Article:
How Korea Transformed the Cold War: Fearing the Worst
In this edition of Wilson Center NOW we speak with author and Wilson Center Cold War Fellow Sam Wells on his latest book Fearing the Worst: How Korea Transformed the Cold War. After World War II, the escalating tensions of the Cold War shaped the international system. Wells' book explains how the Korean War fundamentally changed postwar competition between the United States and the Soviet Union into a militarized confrontation that would last decades.
Samuel F. Wells Jr. is a Cold War Fellow in the History and Public Policy Program at the Woodrow Wilson International Center for Scholars, where he founded the International Security Studies Program and served as associate director and deputy director. His publications include The Strategic Triangle: France, Germany, and the United States in the Shaping of the New Europe (2006).
John Milewski is the executive producer and managing editor of Wilson Center NOW and also serves as director of Wilson Center ON DEMAND digital programming.
History and Public Policy Program
The History and Public Policy Program makes public the primary source record of 20th and 21st century international history from repositories around the world, facilitates scholarship based on those records, and uses these materials to provide context for classroom, public, and policy debates on global affairs. Read more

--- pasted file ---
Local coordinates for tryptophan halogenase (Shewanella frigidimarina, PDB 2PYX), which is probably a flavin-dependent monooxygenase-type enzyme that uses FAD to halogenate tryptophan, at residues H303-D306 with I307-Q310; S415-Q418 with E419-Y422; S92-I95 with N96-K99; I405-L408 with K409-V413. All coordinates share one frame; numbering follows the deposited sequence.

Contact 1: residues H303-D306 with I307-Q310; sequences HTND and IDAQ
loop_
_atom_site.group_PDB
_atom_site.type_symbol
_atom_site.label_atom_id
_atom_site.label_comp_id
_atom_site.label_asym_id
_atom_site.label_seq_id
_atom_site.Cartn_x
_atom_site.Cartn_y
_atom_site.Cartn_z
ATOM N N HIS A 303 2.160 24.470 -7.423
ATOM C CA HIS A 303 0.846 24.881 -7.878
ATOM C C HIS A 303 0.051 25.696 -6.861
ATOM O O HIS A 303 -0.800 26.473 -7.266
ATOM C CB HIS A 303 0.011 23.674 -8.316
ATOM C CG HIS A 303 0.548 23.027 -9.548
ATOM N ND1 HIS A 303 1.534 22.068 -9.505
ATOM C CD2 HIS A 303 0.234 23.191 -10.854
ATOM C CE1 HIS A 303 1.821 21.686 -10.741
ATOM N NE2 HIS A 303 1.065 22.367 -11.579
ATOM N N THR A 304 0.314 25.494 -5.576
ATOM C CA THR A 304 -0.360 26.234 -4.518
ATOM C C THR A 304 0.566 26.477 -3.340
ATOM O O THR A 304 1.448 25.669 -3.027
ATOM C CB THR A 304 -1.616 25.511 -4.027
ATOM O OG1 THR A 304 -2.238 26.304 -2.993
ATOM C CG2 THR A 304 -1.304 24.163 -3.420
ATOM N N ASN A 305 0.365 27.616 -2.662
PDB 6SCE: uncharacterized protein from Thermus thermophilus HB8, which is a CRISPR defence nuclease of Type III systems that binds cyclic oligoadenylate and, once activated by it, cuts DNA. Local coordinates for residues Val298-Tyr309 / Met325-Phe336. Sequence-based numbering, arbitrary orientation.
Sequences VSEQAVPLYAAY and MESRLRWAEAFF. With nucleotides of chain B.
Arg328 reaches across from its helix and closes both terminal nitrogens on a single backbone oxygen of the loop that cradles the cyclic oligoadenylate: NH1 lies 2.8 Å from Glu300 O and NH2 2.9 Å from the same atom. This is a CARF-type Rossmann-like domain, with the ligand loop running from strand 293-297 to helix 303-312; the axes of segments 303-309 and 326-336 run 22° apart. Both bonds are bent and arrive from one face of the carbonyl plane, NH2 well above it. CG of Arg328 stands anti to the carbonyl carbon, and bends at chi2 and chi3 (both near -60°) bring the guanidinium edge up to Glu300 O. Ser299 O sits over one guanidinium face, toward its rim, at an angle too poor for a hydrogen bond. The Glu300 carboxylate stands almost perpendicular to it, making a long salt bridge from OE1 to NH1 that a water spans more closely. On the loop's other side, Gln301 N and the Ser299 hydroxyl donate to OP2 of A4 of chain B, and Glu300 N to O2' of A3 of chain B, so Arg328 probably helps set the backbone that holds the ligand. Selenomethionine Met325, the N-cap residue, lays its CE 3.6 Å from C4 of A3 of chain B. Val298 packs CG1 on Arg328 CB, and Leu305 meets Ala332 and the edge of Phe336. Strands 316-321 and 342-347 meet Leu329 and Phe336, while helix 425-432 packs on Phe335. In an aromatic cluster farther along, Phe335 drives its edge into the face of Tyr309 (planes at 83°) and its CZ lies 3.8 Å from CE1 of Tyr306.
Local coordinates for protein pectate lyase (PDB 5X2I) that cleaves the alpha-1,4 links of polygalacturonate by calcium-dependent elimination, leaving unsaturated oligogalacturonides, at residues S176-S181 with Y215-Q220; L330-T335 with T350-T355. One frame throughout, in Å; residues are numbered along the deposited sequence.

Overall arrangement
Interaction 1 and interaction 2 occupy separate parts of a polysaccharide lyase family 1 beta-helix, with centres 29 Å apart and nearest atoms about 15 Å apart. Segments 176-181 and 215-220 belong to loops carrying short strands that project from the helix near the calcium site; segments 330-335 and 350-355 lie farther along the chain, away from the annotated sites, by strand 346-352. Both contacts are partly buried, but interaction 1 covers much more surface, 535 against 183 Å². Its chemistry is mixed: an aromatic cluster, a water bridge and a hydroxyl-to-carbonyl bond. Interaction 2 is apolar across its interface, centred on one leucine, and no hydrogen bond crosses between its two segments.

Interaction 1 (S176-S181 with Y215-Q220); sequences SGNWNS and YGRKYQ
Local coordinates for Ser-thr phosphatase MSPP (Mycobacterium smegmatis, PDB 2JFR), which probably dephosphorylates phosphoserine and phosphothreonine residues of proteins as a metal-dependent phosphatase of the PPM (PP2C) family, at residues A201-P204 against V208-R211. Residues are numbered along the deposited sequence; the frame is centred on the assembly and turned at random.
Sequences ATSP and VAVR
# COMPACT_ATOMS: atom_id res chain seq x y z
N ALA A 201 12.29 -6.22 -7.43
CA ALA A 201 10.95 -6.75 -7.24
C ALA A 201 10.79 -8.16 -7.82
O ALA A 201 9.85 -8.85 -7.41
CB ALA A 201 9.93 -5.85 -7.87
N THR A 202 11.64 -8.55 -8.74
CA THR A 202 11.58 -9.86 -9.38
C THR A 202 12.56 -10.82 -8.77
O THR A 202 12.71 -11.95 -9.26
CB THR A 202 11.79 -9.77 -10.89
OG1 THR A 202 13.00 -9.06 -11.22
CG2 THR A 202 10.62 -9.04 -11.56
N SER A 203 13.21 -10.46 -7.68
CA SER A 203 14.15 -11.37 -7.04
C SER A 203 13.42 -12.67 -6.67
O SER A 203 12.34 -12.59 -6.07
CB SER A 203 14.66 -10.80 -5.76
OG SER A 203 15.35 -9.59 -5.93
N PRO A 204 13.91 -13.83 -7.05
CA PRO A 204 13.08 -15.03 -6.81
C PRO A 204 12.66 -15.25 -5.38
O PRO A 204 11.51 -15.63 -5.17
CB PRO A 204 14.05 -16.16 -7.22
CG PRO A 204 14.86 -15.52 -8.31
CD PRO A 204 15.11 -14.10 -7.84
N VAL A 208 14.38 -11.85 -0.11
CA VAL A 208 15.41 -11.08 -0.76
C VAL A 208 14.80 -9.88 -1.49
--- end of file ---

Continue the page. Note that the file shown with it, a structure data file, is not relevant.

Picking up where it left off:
Cold War International History Project
The Cold War International History Project supports the full and prompt release of historical materials by governments on all sides of the Cold War. Through an award winning Digital Archive, the Project allows scholars, journalists, students, and the interested public to reassess the Cold War and its many contemporary legacies. It is part of the Wilson Center's History and Public Policy Program. Read more
North Korea International Documentation Project
The North Korea International Documentation Project serves as an informational clearinghouse on North Korea for the scholarly and policymaking communities, disseminating documents on the DPRK from its former communist allies that provide valuable insight into the actions and nature of the North Korean state. It is part of the Wilson Center's History and Public Policy Program. Read more